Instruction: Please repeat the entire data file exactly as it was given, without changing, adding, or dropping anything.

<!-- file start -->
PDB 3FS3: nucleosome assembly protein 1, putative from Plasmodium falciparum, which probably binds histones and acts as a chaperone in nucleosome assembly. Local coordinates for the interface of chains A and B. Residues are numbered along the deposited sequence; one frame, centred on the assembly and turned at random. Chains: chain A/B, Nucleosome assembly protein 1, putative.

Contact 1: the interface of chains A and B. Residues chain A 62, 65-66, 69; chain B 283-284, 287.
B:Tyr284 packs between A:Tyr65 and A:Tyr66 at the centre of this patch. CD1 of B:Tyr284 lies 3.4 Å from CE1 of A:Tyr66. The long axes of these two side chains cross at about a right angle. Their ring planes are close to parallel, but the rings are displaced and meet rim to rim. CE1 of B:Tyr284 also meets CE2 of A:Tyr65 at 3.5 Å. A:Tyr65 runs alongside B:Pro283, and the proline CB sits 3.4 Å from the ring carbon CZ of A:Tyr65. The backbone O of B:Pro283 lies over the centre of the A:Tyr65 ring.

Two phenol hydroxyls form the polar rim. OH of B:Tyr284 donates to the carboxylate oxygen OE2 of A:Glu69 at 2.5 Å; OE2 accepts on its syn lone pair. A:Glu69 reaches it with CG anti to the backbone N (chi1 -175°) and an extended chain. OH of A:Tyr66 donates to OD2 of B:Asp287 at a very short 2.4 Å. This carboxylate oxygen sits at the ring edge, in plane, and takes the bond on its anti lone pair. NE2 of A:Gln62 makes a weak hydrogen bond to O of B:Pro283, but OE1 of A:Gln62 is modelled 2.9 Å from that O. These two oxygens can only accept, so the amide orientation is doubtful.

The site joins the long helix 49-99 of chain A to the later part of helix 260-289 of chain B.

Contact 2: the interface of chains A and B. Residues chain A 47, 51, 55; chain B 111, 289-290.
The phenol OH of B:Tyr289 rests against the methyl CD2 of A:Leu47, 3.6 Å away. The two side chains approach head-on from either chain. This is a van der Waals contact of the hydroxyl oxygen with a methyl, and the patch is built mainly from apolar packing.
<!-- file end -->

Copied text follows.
PDB 3FS3: nucleosome assembly protein 1, putative from Plasmodium falciparum, which probably binds histones and acts as a chaperone in nucleosome assembly. Local coordinates for the interface of chains A and B. Residues are numbered along the deposited sequence; one frame, centred on the assembly and turned at random. Chains: chain A/B, Nucleosome assembly protein 1, putative.

Contact 1: the interface of chains A and B. Residues chain A 62, 65-66, 69; chain B 283-284, 287.
B:Tyr284 packs between A:Tyr65 and A:Tyr66 at the centre of this patch. CD1 of B:Tyr284 lies 3.4 Å from CE1 of A:Tyr66. The long axes of these two side chains cross at about a right angle. Their ring planes are close to parallel, but the rings are displaced and meet rim to rim. CE1 of B:Tyr284 also meets CE2 of A:Tyr65 at 3.5 Å. A:Tyr65 runs alongside B:Pro283, and the proline CB sits 3.4 Å from the ring carbon CZ of A:Tyr65. The backbone O of B:Pro283 lies over the centre of the A:Tyr65 ring.

Two phenol hydroxyls form the polar rim. OH of B:Tyr284 donates to the carboxylate oxygen OE2 of A:Glu69 at 2.5 Å; OE2 accepts on its syn lone pair. A:Glu69 reaches it with CG anti to the backbone N (chi1 -175°) and an extended chain. OH of A:Tyr66 donates to OD2 of B:Asp287 at a very short 2.4 Å. This carboxylate oxygen sits at the ring edge, in plane, and takes the bond on its anti lone pair. NE2 of A:Gln62 makes a weak hydrogen bond to O of B:Pro283, but OE1 of A:Gln62 is modelled 2.9 Å from that O. These two oxygens can only accept, so the amide orientation is doubtful.

The site joins the long helix 49-99 of chain A to the later part of helix 260-289 of chain B.

Contact 2: the interface of chains A and B. Residues chain A 47, 51, 55; chain B 111, 289-290.
The phenol OH of B:Tyr289 rests against the methyl CD2 of A:Leu47, 3.6 Å away. The two side chains approach head-on from either chain. This is a van der Waals contact of the hydroxyl oxygen with a methyl, and the patch is built mainly from apolar packing.